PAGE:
Worldwide air cargo traffic volumes up 21% in March

Air cargo traffic in March showed year-on-year (YoY) worldwide growth of 21%, the corresponding month of last year having been significantly impacted by COVID-19, according to the latest analysis by WorldACD.

“To make any sense of this percentage (increase), we need to revisit the detailed results for March 2020,” the market data specialist said, underlining that the first and second hal of the month in question had displayed the sharpest of contrasts “in air cargo living memory.”

To bear this out, the YoY growth in the period 1-15, March, 2021, stood at -0.2%, whereas in the second half of the month  it was +44%, “a clear reminder that the first lockdown started to bite air cargo by mid-March 2020,” WorldACD observed.

“As the cautious recovery of early 2021 (+1.1% YoY for the first two months) was halted in the first half of March (-0.2% YoY), the question arises whether the second half reversed the trend again.”

Retailers clamor for limited industrial space near major US seaports in an attempt to mitigate future supply chain disruptions

Industrial markets at major U.S. port cities have come under additional strain from big increases in U.S. imports, fueling demand for warehouse space in markets with already scant availability, according to a new report from CBRE.

This increase in imports, which amounts to double-digit percentage gains from year-ago levels in many markets, has resulted from retailers seeking to bolster their inventories in the wake of pandemic-related demand and global supply chain shocks like the recent blockage of the Suez Canal.
West Coast ports such as Long Beach and Los Angeles have seen the biggest surge, with year-to-date loaded imports increasing 32.1 percent and 24.2 percent, respectively. On the East Coast, Savannah (17.7%), Port of Virginia (16.8%) and New York and New Jersey (13.2%) have all seen significant increases as well.

‘Chaotic’ supply chain pushed up supplier prices: MSC

Dive Brief:

  • Recent delays in the “chaotic” global supply chain contributed to MSC Industrial raising costs last month in response to its suppliers’ increases, the company said on a Q2 earnings call.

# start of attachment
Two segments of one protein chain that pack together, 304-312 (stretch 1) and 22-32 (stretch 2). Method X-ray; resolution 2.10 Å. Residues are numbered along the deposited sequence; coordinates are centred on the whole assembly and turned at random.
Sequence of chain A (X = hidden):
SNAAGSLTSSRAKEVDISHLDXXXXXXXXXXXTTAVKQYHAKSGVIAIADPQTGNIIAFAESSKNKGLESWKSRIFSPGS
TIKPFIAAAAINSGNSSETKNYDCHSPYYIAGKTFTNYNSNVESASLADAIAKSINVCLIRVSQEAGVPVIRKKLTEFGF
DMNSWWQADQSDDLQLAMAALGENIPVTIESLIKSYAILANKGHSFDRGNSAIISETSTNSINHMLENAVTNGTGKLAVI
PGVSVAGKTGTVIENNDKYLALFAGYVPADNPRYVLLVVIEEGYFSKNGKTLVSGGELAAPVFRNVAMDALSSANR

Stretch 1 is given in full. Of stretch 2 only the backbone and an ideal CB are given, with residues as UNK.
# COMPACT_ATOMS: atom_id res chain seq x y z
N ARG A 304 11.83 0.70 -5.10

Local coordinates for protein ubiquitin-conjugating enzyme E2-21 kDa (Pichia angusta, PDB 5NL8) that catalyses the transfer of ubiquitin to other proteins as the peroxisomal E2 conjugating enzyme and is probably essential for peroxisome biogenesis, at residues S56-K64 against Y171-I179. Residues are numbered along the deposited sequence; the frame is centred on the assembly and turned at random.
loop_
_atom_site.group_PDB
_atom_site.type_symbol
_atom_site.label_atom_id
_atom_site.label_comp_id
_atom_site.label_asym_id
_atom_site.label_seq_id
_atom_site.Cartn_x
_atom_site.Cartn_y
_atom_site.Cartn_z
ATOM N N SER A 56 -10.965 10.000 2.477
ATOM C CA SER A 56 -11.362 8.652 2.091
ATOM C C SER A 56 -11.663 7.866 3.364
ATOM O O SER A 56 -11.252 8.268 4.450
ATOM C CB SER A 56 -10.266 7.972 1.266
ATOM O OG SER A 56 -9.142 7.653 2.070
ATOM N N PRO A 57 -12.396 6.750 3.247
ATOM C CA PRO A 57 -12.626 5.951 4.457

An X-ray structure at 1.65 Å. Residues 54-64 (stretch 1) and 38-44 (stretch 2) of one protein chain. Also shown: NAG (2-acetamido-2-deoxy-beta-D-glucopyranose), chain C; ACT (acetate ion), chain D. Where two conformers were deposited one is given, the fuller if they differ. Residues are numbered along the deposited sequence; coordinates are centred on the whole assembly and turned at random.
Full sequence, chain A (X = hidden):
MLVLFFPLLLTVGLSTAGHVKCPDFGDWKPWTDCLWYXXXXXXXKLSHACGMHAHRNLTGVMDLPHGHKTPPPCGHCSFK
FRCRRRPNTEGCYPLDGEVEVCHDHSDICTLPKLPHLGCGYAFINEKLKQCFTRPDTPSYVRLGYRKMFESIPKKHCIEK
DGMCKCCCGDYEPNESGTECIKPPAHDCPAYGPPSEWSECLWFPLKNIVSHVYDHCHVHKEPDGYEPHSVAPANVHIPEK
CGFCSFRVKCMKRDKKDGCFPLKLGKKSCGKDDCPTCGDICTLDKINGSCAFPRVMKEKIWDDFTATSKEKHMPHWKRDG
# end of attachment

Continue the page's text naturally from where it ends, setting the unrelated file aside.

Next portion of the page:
• Port congestion, severe weather and COVID-19 disruptions have impacted product availability as demand has picked up, which contributed to shortages, MSC leadership explained. “What’s happening is there’s a lot of product scarcity and that’s beginning to lead to significant inflation,” said MSC CEO Erik Gershwind.
  • Typically, the company would anticipate another price increase during the summer, based on suppliers marking their prices up. But if cost inflations go up quickly, MSC said it could foresee its prices going up again even sooner.

‘March madness’ at LA port amid ‘once in a lifetime’ surge

The flood of imports into the Port of Los Angeles is relentless. More records were set in March. And volumes are expected to remain at peak levels — with container ships to remain stuck at anchor — until June.

“I would describe this as the port version of March Madness,” said Port of Los Angeles Executive Director Gene Seroka during a press conference on Wednesday. He described last month’s import flows as “remarkable” and a “once-in-a-lifetime event.”

‘March madness’ at LA port amid ‘once in a lifetime’ surge

1.9m teu of capacity from Suez Canal blockage set to swamp ports

According to supply chain visibility company project44 the 1.9m teu in capacity held by the six day closure of the Suez Canal from 23 – 29 March is set to swamp ports that were already at the limits of their capacity following the boom in the container trades from the second half of last year.

The largest volumes are, not surprisingly, set to hit some of the main hubs on the Asia – Europe trade.

According to project44 there is some 370,000 teu of capacity were en route to Singapore, with 83 vessels representing 299,310 teu already anchored or at berth as of 12 April.

Chief Executive of the Maritime & Port Authority of Singapore Quah Ley Hoon said on Monday thaPot the world’s largest transhipment hub was readying itself as a catch-up port to handle the anticipated shipping backlog.